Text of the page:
The reason many don’t go out, even if they want to, is because they’re afraid and because it’s dangerous.
Here are some steps you should follow.
1. Talk About It
You are not alone, far from it, in fact, 1 in 3 women have been or will be internally assaulted, and here are some more statistics on domestic abuse.
By talking about it, you’re letting people know what’s going on.
Now he cannot hide behind the shroud of secrecy.
But what if I don’t have anyone to tell?
It’s simple, tell your neighbors.
Tell your friends, even if you are no longer friends, call and tell them.
Call your family even if you’re no longer close.
Inform the supermarket cashier or the postman.
When you’re really comfortable, report it to the police.
Ask them for advice; discover the steps you can take to create a peaceful and secure existence.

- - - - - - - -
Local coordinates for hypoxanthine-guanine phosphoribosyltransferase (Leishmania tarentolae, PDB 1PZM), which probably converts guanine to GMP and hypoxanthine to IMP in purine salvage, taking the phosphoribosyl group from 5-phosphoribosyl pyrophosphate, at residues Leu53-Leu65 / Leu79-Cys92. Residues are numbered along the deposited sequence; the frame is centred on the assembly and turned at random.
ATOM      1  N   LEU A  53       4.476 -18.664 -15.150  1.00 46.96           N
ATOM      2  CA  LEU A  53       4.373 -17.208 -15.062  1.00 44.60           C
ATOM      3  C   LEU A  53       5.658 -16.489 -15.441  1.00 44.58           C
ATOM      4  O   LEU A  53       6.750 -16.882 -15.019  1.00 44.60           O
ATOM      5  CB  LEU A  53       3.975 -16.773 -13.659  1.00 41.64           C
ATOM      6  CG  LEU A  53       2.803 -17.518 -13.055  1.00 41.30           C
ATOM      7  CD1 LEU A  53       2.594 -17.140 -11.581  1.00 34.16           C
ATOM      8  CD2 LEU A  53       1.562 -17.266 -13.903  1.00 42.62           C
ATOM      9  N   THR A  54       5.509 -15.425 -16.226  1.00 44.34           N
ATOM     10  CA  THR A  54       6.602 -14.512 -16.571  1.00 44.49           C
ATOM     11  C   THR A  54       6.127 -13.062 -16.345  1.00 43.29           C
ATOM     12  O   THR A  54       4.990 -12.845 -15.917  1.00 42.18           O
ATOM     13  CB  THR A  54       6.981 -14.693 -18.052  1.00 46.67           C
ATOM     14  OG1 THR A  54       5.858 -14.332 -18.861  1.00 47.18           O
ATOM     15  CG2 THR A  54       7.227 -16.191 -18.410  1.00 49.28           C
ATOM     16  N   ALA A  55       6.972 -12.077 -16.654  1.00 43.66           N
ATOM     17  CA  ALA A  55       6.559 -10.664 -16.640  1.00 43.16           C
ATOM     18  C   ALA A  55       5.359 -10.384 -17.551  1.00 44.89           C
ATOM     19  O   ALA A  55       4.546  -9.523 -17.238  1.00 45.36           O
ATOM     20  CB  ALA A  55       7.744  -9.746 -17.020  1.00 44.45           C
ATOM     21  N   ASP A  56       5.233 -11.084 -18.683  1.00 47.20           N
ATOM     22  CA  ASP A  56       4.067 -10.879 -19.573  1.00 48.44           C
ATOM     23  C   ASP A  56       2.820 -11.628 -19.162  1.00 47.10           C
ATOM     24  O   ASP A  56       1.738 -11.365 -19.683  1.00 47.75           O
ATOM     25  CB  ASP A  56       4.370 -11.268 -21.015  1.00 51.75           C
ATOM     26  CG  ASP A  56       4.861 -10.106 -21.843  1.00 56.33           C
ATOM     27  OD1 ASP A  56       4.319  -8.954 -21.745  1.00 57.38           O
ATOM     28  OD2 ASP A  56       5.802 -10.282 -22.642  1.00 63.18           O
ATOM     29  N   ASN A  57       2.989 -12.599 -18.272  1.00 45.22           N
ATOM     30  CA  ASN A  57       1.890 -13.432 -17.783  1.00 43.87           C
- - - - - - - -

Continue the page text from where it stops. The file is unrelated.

If you don’t feel comfortable telling the police, call a domestic abuse hotline or a women’s shelter and tell them.
Get their advice and they’ll help you figure out the next steps.
2. Make an Exit Plan
It’s not safe for you to just get up and leave.
You need an exit plan.
After you tell someone, pick a few people you trust and keep them informed about what’s going on.
Use code words that tell you that you need to be evacuated.
If you’re in the process of making an exit plan and he hurts you before you can leave, make sure you keep evidence of what happened, such as pictures of bruises.
Keep your car stocked and unlocked, make sure your car is the last one in the garage, and also hide your spare keys.